From: Howard Hinnant (hinnant_at_[hidden])
Date: 1999-12-07 10:53:09
John Maddock wrote on 12/7/99 7:58 AM
>>Yes, perhaps spell "built in type" as "fundamental type". I'm looking at
>3.9 in the standard, and the list there looks very similar to your list.
>Might be good to stick with the same terminology (if it works).<
>I was also coming to that conclusion - however there is a distinction
>between those types listed in the standard, and those that are provided by
>a particular compiler - for example long long, or the C99 complex types, it
>seems to be reasonable to define:
>is_fundamental<T>::value - for those types listed in the standard
>is_builtin<T>::value - for all compiler intrinsic types,
>by default just a thin wrapper around is_fundamental, but forms the basis
>for specialisations on other compiler supplied types.
Sounds good to me, though I haven't had the time the past couple of days
to study this as much as I would like.
>> template <typename T>
> struct call_traits
> typedef T value_type;
> typedef T& reference;
> typedef const T& const_reference;
> typedef const_reference param_type;
>Fair enough, but I think that you have more in here than just a
>"call_traits", I really like Steve's idea of splitting things down into
>"single-use" classes all with a common syntax - having said that the
>approaches are largely orthogonal - one can be synthesised from the other.
Steve's single-use classes seem to me to be the "fundamental level".
call_traits to me seems like a derived application. I meant to implement
call_traits in terms of remove_reference (and etc.) by now so I could
talk intelligently about that, but haven't had time. Maybe today...
But I still like the call_traits package with the four typedefs, even if
it is just syntax sugar for the "fundamental level". When I'm writing my
templated class and want to return something by reference that might or
might not be a reference itself, I don't want to have to stop and think:
"Should I use add_reference or remove_reference on the return type?" I
easily get confused! :-)
>> template <typename T>
> struct type_traits
> static const bool is_class = __is_class(T);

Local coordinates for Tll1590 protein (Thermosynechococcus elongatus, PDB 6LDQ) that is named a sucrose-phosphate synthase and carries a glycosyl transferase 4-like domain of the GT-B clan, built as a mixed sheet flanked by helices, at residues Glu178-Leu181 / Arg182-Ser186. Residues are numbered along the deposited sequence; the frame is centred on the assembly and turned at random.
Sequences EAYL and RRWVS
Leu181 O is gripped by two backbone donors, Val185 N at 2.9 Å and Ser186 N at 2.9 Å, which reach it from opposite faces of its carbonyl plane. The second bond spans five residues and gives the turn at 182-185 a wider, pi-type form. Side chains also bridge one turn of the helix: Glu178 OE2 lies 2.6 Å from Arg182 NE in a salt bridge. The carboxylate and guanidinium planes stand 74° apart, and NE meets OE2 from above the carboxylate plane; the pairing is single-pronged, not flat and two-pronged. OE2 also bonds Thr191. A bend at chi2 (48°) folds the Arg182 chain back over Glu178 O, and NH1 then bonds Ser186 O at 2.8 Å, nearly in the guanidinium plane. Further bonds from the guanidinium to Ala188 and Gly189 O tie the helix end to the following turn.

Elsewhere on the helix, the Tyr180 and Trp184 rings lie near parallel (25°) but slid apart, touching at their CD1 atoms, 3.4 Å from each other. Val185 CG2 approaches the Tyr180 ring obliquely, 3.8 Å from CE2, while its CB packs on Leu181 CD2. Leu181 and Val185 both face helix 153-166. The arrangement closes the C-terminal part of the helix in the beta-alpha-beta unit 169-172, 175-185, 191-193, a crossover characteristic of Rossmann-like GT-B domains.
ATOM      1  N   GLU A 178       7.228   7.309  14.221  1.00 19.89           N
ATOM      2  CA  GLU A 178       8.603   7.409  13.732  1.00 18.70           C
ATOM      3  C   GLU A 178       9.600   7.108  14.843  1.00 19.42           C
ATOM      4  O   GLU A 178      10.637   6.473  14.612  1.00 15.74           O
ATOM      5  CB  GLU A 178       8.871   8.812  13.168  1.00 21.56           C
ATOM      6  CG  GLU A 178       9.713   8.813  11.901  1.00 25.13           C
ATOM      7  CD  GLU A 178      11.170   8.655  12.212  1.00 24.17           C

> static const bool has_trivial_default =
> static const bool has_trivial_copy =
> static const bool has_trivial_assign =
> static const bool has_trivial_destructor =
> typedef __strip_top_level_cv(T) cv_unqualified;
>The cv-unqualified member can be generated automatically without compiler
Yeah, I noted that. That's very neat!
>however it is sometimes useful to differentiate between const and
>volatile modified values: for example in a call_traits template you may
>want to treat "int" and "const int" the same - passing both by value, where
>as "volatile int" is better off being passed by reference - otherwise the
>volatile behaviour is lost.
Agreed. My type_traits was not fundamental enough.
>In the absence of compiler support, the
>type_traits class can at least act as the basis for full and partial
>specialisations. It may be nice though to think of a better name - I
>appreciate that "type_traits" has precedent, but maybe "class_traits" would
>be better - some other name would help to keep the class focused and avoid
>calls for every newly suggested feature to be added to the one class (as
>Dave pointed out a while ago).
If we go Steve's route with seperate structs, perhaps there is no
type_traits class? type_traits was meant to be fundamental description
of types which Steve may have obsoleted. Maybe now there are only
derived applications built upon the seperates (call_traits being a simple
example, ChooseInt.h being a much more complex example). Note that this
is food for thought, not a statement that implies I know what I'm talking
The biggest thorn in my side right now is not being able to differentiate
enums from classes and from unions. For example I would like to be able
to pass an enum into Steve's is_empty and have it generate false, instead
of a compile time error. I still don't see any way to do that without
compiler support. :-(
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